His decision-making within the company was even more reckless and destructive. Shortly after closing the acquisition on Oct. 28, Musk set up Group C for the company. In the first week of his tenure, hate speech on the platform escalated and advertisers backed out, threatening the source of 89 percent of the company’s revenue. Musk announced a product where anyone could pay $8 per month to be verified on the platform, and pressured a team of engineers to work 24/7 to ship said product. Almost from the moment it was launched, this feature has been used to impersonate public figures and brands. When someone imitates pharmaceutical giant Eli Lilly and Company Tweet Nov 10We’re excited to announce that insulin is now free,” the company’s stock immediately fell 4.3 percent. In response, the company pulled its ads from the platform, losing “millions” from Twitter. Within a week of rolling out the pay-for-checkmark system, Musk put it on hold.

Meanwhile, Musk has casually set fire to the company’s workforce and the complex systems it has created. On November 3, it cut 7,500 employees after sending public messages signed by Twitter that promised details of severance packages “within a week.” Once the suspended employees took to the platform and internal Slack channels to criticize Musk, he fired several of them as well. He held meetings in which they both mentioned the possibility of bankruptcy and described how much he liked buying “tools”. He sent out an internal memo titled “A Fork in the Road” announcing the need for employees to stay “extremely hardcore” and work “long hours at high intensity,” and offered workers the choice of accepting these terms or resigning. An additional 1,200 people have left the company, leaving the teams needed to run the platform severely understaffed.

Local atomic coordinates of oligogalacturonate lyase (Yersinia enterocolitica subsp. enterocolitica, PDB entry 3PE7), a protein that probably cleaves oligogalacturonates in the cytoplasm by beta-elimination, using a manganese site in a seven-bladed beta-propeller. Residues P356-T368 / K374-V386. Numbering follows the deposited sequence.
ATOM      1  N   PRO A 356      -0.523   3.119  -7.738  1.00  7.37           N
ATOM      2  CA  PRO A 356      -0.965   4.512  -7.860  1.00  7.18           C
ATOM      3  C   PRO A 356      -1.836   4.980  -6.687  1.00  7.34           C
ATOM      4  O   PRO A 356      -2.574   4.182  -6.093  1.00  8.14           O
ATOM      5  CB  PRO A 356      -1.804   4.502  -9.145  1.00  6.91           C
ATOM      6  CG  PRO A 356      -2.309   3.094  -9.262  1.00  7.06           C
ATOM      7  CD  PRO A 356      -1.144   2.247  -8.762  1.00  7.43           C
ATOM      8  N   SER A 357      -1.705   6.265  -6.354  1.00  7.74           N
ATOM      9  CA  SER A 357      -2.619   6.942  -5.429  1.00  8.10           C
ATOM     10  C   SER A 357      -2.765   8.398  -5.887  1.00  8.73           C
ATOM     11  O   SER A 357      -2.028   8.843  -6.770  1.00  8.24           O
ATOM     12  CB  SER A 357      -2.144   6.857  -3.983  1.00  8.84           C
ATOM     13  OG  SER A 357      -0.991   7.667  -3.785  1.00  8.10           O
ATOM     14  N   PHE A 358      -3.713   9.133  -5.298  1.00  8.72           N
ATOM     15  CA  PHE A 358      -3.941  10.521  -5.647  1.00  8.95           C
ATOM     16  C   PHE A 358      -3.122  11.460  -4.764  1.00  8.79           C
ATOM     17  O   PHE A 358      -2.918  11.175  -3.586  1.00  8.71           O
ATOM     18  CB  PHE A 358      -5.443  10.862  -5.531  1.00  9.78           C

On Saturday, it became clear that Twitter’s copyright strike system was up does not work. On Sunday, Musk brought Trump back to the podium, citing the results of a poll he posted on Twitter, as if he was somehow “vox populi.” And on Monday, the number of employees increased laid off – laid off temporarilyleaving the current size of the Twitter workforce around 2,700. It can be said that this situation, uh, is developing.

In less than a month, Musk has demolished more than a decade of efforts to create moderation systems—however imperfect—that work to prevent harmful speech and promote healthy discourse on the platform. He replaced it with a torrent of ill-conceived ideas coming from his own account. He put together an absolute master of mismanagement, tweeting about it the whole time. Add it all up, and you’ll almost have it very On the nose: The embodiment of Twitter’s worst qualities right now is the face of Twitter itself.

Virtually everyone has a pet theory to explain Musk’s motivations here. Some say he is doing all this to gain support in China. Some say it is the hunt To help the far right politically. Some say he is actually an eight-step genius Before than anyone else. But the answer may be more direct: The billionaire who has spent a large part of his life trying to become the main character of Twitter has done everything he can to get the social network, put himself at its center, and bring it inside out. Just because he can. It’s an ironic fate for a platform whose legacy includes opening up a new level of obsession in the minds of its users, and perhaps even in society at large.

How this story ends is anyone’s guess. It seems pretty neat for the world to wake up one morning and try to log into Twitter only to find out it’s no longer there. What’s more likely is a slow, sad death, as all the twisted geniuses who once made the platform great trickle down to TikTok (where culture was already trending), Substack, Mastodon, and other communities. All that remains of Twitter is one man’s massive ego and the sycophants who stumble upon themselves to back it up.